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Mammal dispersion as an indicator of Sea Levels

 

The distribution of species of mammals which exist on islands now cut off from other landmasses by shallow seas can also give us an indication of the rate of sea level rise.

 

The Falkland Island Fox (Dusicyon australis) which was hunted to extinction in the nineteenth century can only have got there by walking across from Argentina, a distance of some 500 km, on the now submerged shelf. The waters on this shelf are up to 200 metres deep but this depth could have been reached in less than 120,000 years.

 

Sumatra and Borneo must have been linked by a continuous forest ecosystem for the two almost identical species of Orang utan to exist. The waters of the Karimata Strait between Sumatra and Borneo are about 40 metres deep and this means that speciation into Pongo pigmeus (Borneo) and Pongo abelii (Sumatra) could have come about in the last 22,000 years.

 

Macaques are monkeys found on most islands of the Sunda Archipelago including Sulawesi and the Philippines where waters separating them are up to 2000 metres deep.

 

This suggests that macaques were distributed among these islands at least 1.1 million years ago.

 

The small buffalo (Bubalus) is also endemic to many of these islands and they must have radiated out from Asia in the same way.

 

Fossils of the buffalo (Bubalus mindorensis) discovered in a karst cave in the Philippine Island of Mindoro confirm that these animals were not introduced by man.

 

The depths of the straits and seas between the islands of the Indonesian Archipelago and the estimated times for when there were land bridges - are as follows

 

Java Sea                   40 m       22,000 years

Karimata Strait           40 m       22,000 years

Makassar Strait          2000 m    1.1 million years

Luzon Strait              2500 m    1.38 million years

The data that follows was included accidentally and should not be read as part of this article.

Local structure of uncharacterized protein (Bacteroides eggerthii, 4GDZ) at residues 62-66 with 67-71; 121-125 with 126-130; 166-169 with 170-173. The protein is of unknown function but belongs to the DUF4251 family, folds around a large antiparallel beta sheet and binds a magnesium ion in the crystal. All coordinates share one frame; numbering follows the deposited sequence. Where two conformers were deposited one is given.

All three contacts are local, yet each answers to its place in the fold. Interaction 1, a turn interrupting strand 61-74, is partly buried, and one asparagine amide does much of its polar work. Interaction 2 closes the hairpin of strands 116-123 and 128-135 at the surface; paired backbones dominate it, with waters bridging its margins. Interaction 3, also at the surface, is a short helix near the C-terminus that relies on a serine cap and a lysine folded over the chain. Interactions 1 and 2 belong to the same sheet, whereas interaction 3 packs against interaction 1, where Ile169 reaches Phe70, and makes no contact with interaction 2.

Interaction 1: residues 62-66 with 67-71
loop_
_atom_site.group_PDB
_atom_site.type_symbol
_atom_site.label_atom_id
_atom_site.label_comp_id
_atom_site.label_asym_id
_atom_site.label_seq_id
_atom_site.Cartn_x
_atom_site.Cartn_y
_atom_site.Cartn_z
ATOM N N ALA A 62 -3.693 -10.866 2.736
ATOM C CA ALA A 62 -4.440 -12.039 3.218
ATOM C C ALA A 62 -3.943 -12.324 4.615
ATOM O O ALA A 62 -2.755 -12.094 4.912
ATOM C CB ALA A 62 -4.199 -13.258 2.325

Taiwan Strait             70 m       38,000 years

Mindoro Strait             400 m    222,000 years

Arafura Sea                80 m      44,000 years      

 

 

Suggestions of animals ‘rafting’ between landmasses are a preposterous notion; only insects and perhaps some rodents could disperse in this way - on or within floating vegetation.

 

Other Previous Land Bridges

 

The Straits of Gibraltar are 900 metres deep. A land bridge between north Africa and Europe will have existed around 500,000 years ago. Gorham’s Cave, on the south-eastern side of Gibraltar, is now at sea level but will have been at least 45 metres above it when it was inhabited by Neanderthals, 25,000 years ago. This suggests that there may be more caves which are now submerged where Neanderthals or even earlier man lived. The University of York, in fact, is currently researching the caves in a submerged reef off Gibraltar.

 

The Bering Strait between Alaska and Asia is less than 50 metres deep and so a land bridge will have existed less than 30,000 years ago.  

 

An Indicator for Energy Reserves?

 

If indeed areas between the Indonesian Archipelagos supported a continuous dense rainforest before their submergence, a great deal of fixed carbon should have accumulated in the form of petroleum and gas reserves.

 

Hydro-thermal expansion?

 

Some scientific opinion suggests that sea-level rise is caused by expansion of water as temperatures rise (supposedly by global warming).  Water, above 4 degrees C. has a coefficient of expansion of 0.00021 per degrees C. rise.  

 

My modelling suggests that mean temperatures (see graph on orbital periods) have risen by 33 degrees C. during the last 330 million years  and this equates to around 0.1 degree C. per million years.  This would account for just 2.5 trillion extra litres per year, compared to the extra 650 trillion litres of water I estimate as currently being produced each year.

 

 

                                           

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Page 81
Page 5
THE ACCUMULATION
OF WATER
The above image shows how the
Indonesian archipelago would have looked
120,000 years ago, with land-bridges
connecting most areas.
Graph of Orbital Periods
Page 83
Click to enlarge
Page 83